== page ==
Sunday 13th September

September 13th 

Romans 14.7    “None of us lives to ourselves; none of us dies to ourselves…”

 

Several family members sat down to tea with us recently. We sat outside. One was an organic beef farmer of the rare Shorthorn cattle. Two others were vegans, both well versed in the conditions most poultry and cattle are kept, and the conditions they die.

 

Our interest of course was to know how they were, and how their life was going. The conversation was honest, and yet most careful, lest we judge each other, which at heart, we knew we could not escape from doing.

 

There is an old 1960s song by Phil Ochs:

And they argued through the night:

Black is black, and white is white;

Then walk away both knowing they are right.

And nobody’s buying flowers

From the flower lady.

 

A bit like the Brexit negotiations.

 

Bertrand Russell describes a moment when he and his wife had to make a difficult decision. “Looking back, after many years, I still think I was right, and she still thinks she was right.”

 

Some Christians, in the time of St Paul, abstained from all meat in case they ate meat supplied to pagan temples. Other Christians said it mattered not. What came from the inside, as Jesus said, not from the outside, was what mattered.

 

Within this discussion, or argument, Paul suggests no one should condemn another Christian because:

v7 “None of us lives to ourselves; none of us dies to ourselves”.

 

There are two profound truths I want to explore here:

The desert father, St Anthony, reflecting on this verse taught

‘our life and our death are with our neighbour’.

We are not isolated individuals who might or might not choose to associate with others. Human beings are communal.

We are bound together by biology, language, culture and economics.

 

So if, contrary to Paul’s thought, we ‘live for ourselves’, we are living a delusion, and a sad one at that.

 

And perhaps in this time of pandemic, it is even more poignant when someone dies alone. It is rightly considered a social tragedy.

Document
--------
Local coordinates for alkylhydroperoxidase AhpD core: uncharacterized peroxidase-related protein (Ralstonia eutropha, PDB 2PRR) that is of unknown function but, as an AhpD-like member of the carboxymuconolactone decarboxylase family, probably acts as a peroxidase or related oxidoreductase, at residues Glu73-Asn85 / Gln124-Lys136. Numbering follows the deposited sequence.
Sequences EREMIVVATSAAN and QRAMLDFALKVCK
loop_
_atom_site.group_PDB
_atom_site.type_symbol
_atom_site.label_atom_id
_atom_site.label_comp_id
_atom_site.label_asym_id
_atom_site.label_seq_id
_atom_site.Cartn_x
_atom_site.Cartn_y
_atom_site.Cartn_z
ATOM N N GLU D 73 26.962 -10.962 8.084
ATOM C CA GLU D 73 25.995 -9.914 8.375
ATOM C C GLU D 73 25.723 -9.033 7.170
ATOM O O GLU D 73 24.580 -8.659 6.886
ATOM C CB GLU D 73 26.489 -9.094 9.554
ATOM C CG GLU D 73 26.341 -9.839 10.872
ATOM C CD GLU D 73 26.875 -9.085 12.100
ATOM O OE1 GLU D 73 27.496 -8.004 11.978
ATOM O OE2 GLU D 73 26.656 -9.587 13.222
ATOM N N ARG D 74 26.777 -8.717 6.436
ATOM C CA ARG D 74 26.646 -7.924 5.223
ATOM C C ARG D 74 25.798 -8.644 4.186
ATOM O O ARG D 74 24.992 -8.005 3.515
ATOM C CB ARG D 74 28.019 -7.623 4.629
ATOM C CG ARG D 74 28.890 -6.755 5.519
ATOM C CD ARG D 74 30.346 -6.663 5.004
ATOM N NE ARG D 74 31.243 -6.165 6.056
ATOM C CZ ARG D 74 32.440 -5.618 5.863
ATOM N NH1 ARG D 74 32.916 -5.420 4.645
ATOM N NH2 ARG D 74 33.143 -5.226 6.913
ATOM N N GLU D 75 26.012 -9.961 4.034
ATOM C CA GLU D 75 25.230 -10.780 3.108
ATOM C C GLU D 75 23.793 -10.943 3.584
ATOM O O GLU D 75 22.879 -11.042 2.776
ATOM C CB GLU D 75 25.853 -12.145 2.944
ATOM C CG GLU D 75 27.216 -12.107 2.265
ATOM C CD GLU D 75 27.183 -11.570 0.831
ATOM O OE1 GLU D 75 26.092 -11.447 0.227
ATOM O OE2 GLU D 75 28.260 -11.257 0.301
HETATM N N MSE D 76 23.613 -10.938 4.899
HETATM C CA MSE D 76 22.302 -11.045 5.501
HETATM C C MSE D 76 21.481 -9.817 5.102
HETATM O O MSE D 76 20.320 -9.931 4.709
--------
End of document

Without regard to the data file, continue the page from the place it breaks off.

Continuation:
So despite Christians holding different moral positions, this sense of being bound together is the starting point for thinking about Church.

 

Which brings me to my second truth. We are justified by faith, and this trumps the entrenchment of all moral positions we may sincerely hold.

Paul goes on to say:

“If we live, we live to the Lord, and if we die, we die to the Lord.

So, then, whether we live or whether we die, we belong to the Lord.

That is why the Messiah died and came back to life, so that he may be the Lord both of the dead and the living…”

 

If there is commonality in a common birth, there is still more so in our common redemption. And in our incorporation into the body of Christ.

 

In a Church often wracked by division, this is a point to hold on to.

 

Paul asks, in the light of our redemption, “Why do you condemn your fellow Christian? Why do you despise your fellow Christian?”

 

His point is we are united in Christ. We are justified by Christ. In being justified by God’s love, our lives are intertwined; we cannot condemn each other.

 

Belonging together is God’s gift, even if we wish that it were not so.

This is the necessary backdrop for being able to respect those who have a sense of liberty that is greater than we would be comfortable with.

 

So as I sat down with my meat producing farmer, who was a family member, and as I sat down with my vegan family members, I hear the words of Paul:

 

v3 “Those who eat must not despise those who abstain, and those who abstain must not pass judgement on those who eat”.

 

The reason why no judgement is passed is Paul’s favourite reason, because all rests on grace:

As Paul put it in verse 3 “for God has welcomed them”.


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